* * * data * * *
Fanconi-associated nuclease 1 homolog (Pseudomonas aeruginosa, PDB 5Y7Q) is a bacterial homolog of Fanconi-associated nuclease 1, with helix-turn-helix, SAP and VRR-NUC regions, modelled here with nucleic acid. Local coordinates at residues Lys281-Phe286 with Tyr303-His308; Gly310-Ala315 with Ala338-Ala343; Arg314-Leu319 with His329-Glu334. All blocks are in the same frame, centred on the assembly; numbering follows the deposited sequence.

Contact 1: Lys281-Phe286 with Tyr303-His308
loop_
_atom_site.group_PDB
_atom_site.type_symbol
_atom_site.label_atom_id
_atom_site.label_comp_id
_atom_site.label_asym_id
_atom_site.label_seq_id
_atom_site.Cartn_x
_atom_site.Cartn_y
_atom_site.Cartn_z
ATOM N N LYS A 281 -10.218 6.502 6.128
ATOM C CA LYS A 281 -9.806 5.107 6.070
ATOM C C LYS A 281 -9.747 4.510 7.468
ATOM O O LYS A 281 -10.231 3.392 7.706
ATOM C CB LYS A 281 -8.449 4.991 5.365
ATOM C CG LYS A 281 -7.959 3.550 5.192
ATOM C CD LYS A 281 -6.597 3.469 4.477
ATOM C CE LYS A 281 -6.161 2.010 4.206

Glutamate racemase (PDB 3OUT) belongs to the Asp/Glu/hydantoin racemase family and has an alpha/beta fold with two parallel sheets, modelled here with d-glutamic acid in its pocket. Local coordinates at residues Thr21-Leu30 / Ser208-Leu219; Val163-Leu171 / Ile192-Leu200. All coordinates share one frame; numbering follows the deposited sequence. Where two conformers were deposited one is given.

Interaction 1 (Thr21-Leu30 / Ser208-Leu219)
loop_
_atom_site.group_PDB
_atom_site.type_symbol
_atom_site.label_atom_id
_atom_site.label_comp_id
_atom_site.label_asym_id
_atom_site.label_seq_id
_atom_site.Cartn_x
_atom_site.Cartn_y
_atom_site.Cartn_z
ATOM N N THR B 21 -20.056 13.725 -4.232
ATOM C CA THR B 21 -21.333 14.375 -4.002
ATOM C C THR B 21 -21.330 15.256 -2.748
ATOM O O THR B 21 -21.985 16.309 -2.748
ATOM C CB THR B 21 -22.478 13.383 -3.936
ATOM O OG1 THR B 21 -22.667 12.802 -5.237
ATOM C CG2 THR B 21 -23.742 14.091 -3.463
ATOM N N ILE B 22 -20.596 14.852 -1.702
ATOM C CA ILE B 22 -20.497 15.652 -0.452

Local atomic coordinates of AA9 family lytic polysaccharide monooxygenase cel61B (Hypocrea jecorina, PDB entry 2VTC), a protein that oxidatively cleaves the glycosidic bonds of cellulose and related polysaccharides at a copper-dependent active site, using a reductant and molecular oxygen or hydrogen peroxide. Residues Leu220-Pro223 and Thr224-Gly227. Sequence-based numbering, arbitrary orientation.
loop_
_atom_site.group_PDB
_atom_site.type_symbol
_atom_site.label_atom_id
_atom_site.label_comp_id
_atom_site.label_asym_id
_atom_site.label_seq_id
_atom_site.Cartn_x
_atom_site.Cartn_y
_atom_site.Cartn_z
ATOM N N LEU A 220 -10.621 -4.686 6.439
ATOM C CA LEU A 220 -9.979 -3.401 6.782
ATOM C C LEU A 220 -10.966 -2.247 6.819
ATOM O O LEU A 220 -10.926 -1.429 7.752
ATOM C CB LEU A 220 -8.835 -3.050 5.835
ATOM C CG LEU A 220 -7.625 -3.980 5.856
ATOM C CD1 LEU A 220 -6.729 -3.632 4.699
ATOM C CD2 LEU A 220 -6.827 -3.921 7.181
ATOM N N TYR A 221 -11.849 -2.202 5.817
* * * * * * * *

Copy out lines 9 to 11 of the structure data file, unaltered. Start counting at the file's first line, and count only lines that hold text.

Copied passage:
_atom_site.label_seq_id
_atom_site.Cartn_x
_atom_site.Cartn_y